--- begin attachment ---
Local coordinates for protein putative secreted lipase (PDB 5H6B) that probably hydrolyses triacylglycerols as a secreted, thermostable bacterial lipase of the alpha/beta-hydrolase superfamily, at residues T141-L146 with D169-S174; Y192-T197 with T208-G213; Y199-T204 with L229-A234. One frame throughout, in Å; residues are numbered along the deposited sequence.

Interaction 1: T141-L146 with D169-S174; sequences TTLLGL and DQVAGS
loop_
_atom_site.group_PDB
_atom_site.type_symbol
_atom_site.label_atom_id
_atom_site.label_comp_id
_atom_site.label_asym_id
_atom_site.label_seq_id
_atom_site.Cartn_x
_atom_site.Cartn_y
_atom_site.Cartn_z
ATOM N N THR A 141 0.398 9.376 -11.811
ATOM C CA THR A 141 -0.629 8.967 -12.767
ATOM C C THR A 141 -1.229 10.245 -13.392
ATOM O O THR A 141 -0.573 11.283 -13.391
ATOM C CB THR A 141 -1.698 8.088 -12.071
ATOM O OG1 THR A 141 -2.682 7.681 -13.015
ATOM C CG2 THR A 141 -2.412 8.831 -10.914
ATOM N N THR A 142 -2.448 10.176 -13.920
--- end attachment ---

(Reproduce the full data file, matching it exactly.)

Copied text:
Local coordinates for protein putative secreted lipase (PDB 5H6B) that probably hydrolyses triacylglycerols as a secreted, thermostable bacterial lipase of the alpha/beta-hydrolase superfamily, at residues T141-L146 with D169-S174; Y192-T197 with T208-G213; Y199-T204 with L229-A234. One frame throughout, in Å; residues are numbered along the deposited sequence.

Interaction 1: T141-L146 with D169-S174; sequences TTLLGL and DQVAGS
loop_
_atom_site.group_PDB
_atom_site.type_symbol
_atom_site.label_atom_id
_atom_site.label_comp_id
_atom_site.label_asym_id
_atom_site.label_seq_id
_atom_site.Cartn_x
_atom_site.Cartn_y
_atom_site.Cartn_z
ATOM N N THR A 141 0.398 9.376 -11.811
ATOM C CA THR A 141 -0.629 8.967 -12.767
ATOM C C THR A 141 -1.229 10.245 -13.392
ATOM O O THR A 141 -0.573 11.283 -13.391
ATOM C CB THR A 141 -1.698 8.088 -12.071
ATOM O OG1 THR A 141 -2.682 7.681 -13.015
ATOM C CG2 THR A 141 -2.412 8.831 -10.914
ATOM N N THR A 142 -2.448 10.176 -13.920